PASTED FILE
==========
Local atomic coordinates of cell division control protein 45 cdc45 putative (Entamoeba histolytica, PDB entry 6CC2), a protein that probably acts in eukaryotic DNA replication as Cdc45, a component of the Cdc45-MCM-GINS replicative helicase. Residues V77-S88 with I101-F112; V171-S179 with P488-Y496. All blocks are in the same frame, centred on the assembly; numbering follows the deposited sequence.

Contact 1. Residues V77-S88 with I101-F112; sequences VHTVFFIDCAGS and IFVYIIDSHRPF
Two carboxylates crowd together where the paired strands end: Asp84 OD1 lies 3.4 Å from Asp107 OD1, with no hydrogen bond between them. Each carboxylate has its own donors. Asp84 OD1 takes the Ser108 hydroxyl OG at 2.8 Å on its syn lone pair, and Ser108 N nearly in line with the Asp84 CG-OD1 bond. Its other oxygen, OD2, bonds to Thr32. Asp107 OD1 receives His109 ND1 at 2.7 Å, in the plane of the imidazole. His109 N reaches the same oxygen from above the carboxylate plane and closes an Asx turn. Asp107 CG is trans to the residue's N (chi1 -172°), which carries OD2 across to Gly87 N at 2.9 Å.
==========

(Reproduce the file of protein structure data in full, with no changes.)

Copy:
Local atomic coordinates of cell division control protein 45 cdc45 putative (Entamoeba histolytica, PDB entry 6CC2), a protein that probably acts in eukaryotic DNA replication as Cdc45, a component of the Cdc45-MCM-GINS replicative helicase. Residues V77-S88 with I101-F112; V171-S179 with P488-Y496. All blocks are in the same frame, centred on the assembly; numbering follows the deposited sequence.

Contact 1. Residues V77-S88 with I101-F112; sequences VHTVFFIDCAGS and IFVYIIDSHRPF
Two carboxylates crowd together where the paired strands end: Asp84 OD1 lies 3.4 Å from Asp107 OD1, with no hydrogen bond between them. Each carboxylate has its own donors. Asp84 OD1 takes the Ser108 hydroxyl OG at 2.8 Å on its syn lone pair, and Ser108 N nearly in line with the Asp84 CG-OD1 bond. Its other oxygen, OD2, bonds to Thr32. Asp107 OD1 receives His109 ND1 at 2.7 Å, in the plane of the imidazole. His109 N reaches the same oxygen from above the carboxylate plane and closes an Asx turn. Asp107 CG is trans to the residue's N (chi1 -172°), which carries OD2 across to Gly87 N at 2.9 Å.